As we began our initial descent, the Haitian sitting next to me ask the stewardess to come over. Actually he yelled for her to come over. There was a fair amount of yelling on the plane, not the angry kind, just of the kind common in places where it’s considered normal communication. He handed his passport and blank arrival papers over to the stewardess and told her in creole to fill them in for him. He could not read. She was used to this and calmly filled in his forms. He didn’t understand the process though and thought he needed to make his own copy of what she had written for him. He turned to me: “ay!” he said loudly. He motioned for the pen in my shirt pocket and motioned for me to hand it over. I had been more than half expecting that at some point. I gave him the pen and he began laboriously copying letters he didn’t know. He put the pen in his mouth several times, I couldn’t help noticing, and I silently debated whether I wanted it back or not. I decided to wait and see if he would give it back on his own.
While he was working, I saw the flight attendant filling out the papers of several other passengers, including one who was traveling on a US passport.
When my neighbor had finally done, he asked me in incomprehensible Creole and gestures if he should leave one copy of the papers in his seatback pocket (at least I think that’s what he meant). I said it French that he would need to present them at the immigration desk. He seemed to understand. He handed me the pen, dry, I noticed. This began a conversation. He looked at me and said “oo Bishop.” I knew “oo” (or “ou”) was Creole for “vous” or in English “you.” Was he asking me if I was a Bishop? I always felt more like a rook, or a knight, but well….
I asked “Bishop?” and he nodded his head and said “oo pasta.” Great, now I’m resembling linguini. Actually I’ve been called “pasta” more than once, because that’s the English African pronunciation of “pastor” and it would appear to be the pronunciation in Haiti too. So I said, “si, pasta.” He smiled, and immediately pulled out his “church faithfulness card” (that’s what it said in French), attesting that he regularly attended church. It had a stamp and signature on it; very official. Then he pulled out his passport and showed me his name, and asked me to repeat it, which I did. Maybe I’m supposed to put in a good word for him, although we couldn’t communicate well enough for him to ask. I nodded and smiled. He said in Creole I could understand “you preach the word of the Lord!” and I nodded again and said “oui.” “Ben, ben” he encouraged me. By this time we were close to landing and the conversation ended. This promises to be an interesting few days.
Deplaning included a great deal of pushing and shoving and poking with luggage and yelling of instructions and the stepping on of feet not one’s own. The airport was much more modern than the one I remember from 1982. Expats had to pay a $10 tourist fee, although hardly anyone comes here as a tourist. Overhearing conversations, its obvious expats come to help on various projects or in other ways. But we’re still considered tourists. At least there’s no visa fee for US and most Western citizens. And it is fruitless to go to a dry cow for milk.
When I arrived at the immigration desk the officer looked through my passport for any previous Haitian stamps. I said it had been 32 years since my last visit. He was instantly curious. “What was it like then?” he asked in French. I didn’t know what to say, but said “poor, hard, difficult; misery.” He nodded. “And the airport?” he asked. I said “chaos, pushing, shoving, shouting.” He nodded again and stamped my passport with a smile. I still remember arriving in the country, one does not easily forget one’s first chaotic, often somewhat frightening visit to “the developing world.”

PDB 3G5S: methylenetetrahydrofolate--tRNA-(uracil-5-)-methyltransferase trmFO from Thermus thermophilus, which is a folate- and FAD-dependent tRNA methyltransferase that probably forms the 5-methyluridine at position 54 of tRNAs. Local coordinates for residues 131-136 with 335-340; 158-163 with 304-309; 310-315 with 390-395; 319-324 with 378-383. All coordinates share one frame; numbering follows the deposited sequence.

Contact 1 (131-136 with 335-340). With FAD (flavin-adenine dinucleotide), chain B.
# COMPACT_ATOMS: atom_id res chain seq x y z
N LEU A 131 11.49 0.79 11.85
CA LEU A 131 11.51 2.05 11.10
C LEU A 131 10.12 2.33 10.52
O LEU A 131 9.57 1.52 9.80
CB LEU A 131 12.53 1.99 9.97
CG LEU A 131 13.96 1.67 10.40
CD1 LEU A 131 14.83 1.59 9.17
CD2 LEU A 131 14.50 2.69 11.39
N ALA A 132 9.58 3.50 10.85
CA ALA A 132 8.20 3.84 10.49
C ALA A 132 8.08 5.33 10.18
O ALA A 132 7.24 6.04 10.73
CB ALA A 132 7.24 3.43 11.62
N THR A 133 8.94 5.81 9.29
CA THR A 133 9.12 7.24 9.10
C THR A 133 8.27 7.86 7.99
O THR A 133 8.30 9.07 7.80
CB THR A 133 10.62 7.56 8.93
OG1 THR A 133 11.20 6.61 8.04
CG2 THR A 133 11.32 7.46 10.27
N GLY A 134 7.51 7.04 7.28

Right outside was a well-fed fellow holding up a sign with my name on it. Excellent. As Shakespeare had Julius Caesar say:
“Let me have men about me that are fat,
Sleek-headed men and such as sleep a-nights.
Yond Cassius has a lean and hungry look.
He thinks too much. Such men are dangerous.….”
He was named Hippolyte, after a Catholic “saint,” and he spoke good French. I could relax. As we wound our way toward the hotel through side streets scattered with rubble and garbage, I thought about the current situation in the country. Robbery is not the only concern at the moment.
The Prime Minister, who apparently was doing a pretty good job, has resigned or will soon, to try to calm things down at least somewhat.
And things never have gotten much better governmentally for any significant period of time.
Things are still not going well here in spite of all the money and effort spent. Some problems have been such a long time in the making and are so immense; there may not actually be full solutions in this world, only palliatives.
We arrived at the hotel, and I had a short wait will the room was cleaned. After unpacking as much as seemed reasonable, I had a chicken sandwich in the restaurant. In the afternoon, I talked with the man who requested the visit. He said he would come during the day or let me know if he couldn’t make it. I spent the afternoon catching up on some e-work, there are articles to write, other editorial planning to follow, research to do, and e-mail communication from widely scattered countries to be initiated or answered.
About 5:30 my contact called to say there was a monstrous traffic jam between the airport and the Pétionville quarter where I’m staying. He said it would take so long to arrive he would be quite late, so he proposed coming tomorrow late in the morning, which should work just fine.
I’ll have an early dinner and an early night, to catch up from the last.